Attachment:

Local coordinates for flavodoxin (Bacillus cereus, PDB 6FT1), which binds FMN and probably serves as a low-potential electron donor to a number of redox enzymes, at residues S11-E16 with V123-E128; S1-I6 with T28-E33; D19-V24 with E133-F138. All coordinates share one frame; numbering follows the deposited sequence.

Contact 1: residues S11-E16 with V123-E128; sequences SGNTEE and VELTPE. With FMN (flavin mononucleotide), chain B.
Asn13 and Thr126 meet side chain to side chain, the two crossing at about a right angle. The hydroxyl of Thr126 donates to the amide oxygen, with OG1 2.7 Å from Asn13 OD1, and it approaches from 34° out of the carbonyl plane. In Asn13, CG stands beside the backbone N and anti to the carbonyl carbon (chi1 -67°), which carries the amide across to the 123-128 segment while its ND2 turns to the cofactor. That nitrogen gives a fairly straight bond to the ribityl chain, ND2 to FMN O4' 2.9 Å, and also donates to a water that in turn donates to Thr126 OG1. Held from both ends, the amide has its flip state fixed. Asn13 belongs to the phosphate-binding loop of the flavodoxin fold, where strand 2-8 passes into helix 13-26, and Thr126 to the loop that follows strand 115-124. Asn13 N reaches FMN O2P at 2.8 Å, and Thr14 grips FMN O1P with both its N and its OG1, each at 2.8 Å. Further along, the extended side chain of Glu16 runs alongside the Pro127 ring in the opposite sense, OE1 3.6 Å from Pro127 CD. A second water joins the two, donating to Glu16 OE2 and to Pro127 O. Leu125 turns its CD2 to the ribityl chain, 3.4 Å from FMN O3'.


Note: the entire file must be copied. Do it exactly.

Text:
Local coordinates for flavodoxin (Bacillus cereus, PDB 6FT1), which binds FMN and probably serves as a low-potential electron donor to a number of redox enzymes, at residues S11-E16 with V123-E128; S1-I6 with T28-E33; D19-V24 with E133-F138. All coordinates share one frame; numbering follows the deposited sequence.

Contact 1: residues S11-E16 with V123-E128; sequences SGNTEE and VELTPE. With FMN (flavin mononucleotide), chain B.
Asn13 and Thr126 meet side chain to side chain, the two crossing at about a right angle. The hydroxyl of Thr126 donates to the amide oxygen, with OG1 2.7 Å from Asn13 OD1, and it approaches from 34° out of the carbonyl plane. In Asn13, CG stands beside the backbone N and anti to the carbonyl carbon (chi1 -67°), which carries the amide across to the 123-128 segment while its ND2 turns to the cofactor. That nitrogen gives a fairly straight bond to the ribityl chain, ND2 to FMN O4' 2.9 Å, and also donates to a water that in turn donates to Thr126 OG1. Held from both ends, the amide has its flip state fixed. Asn13 belongs to the phosphate-binding loop of the flavodoxin fold, where strand 2-8 passes into helix 13-26, and Thr126 to the loop that follows strand 115-124. Asn13 N reaches FMN O2P at 2.8 Å, and Thr14 grips FMN O1P with both its N and its OG1, each at 2.8 Å. Further along, the extended side chain of Glu16 runs alongside the Pro127 ring in the opposite sense, OE1 3.6 Å from Pro127 CD. A second water joins the two, donating to Glu16 OE2 and to Pro127 O. Leu125 turns its CD2 to the ribityl chain, 3.4 Å from FMN O3'.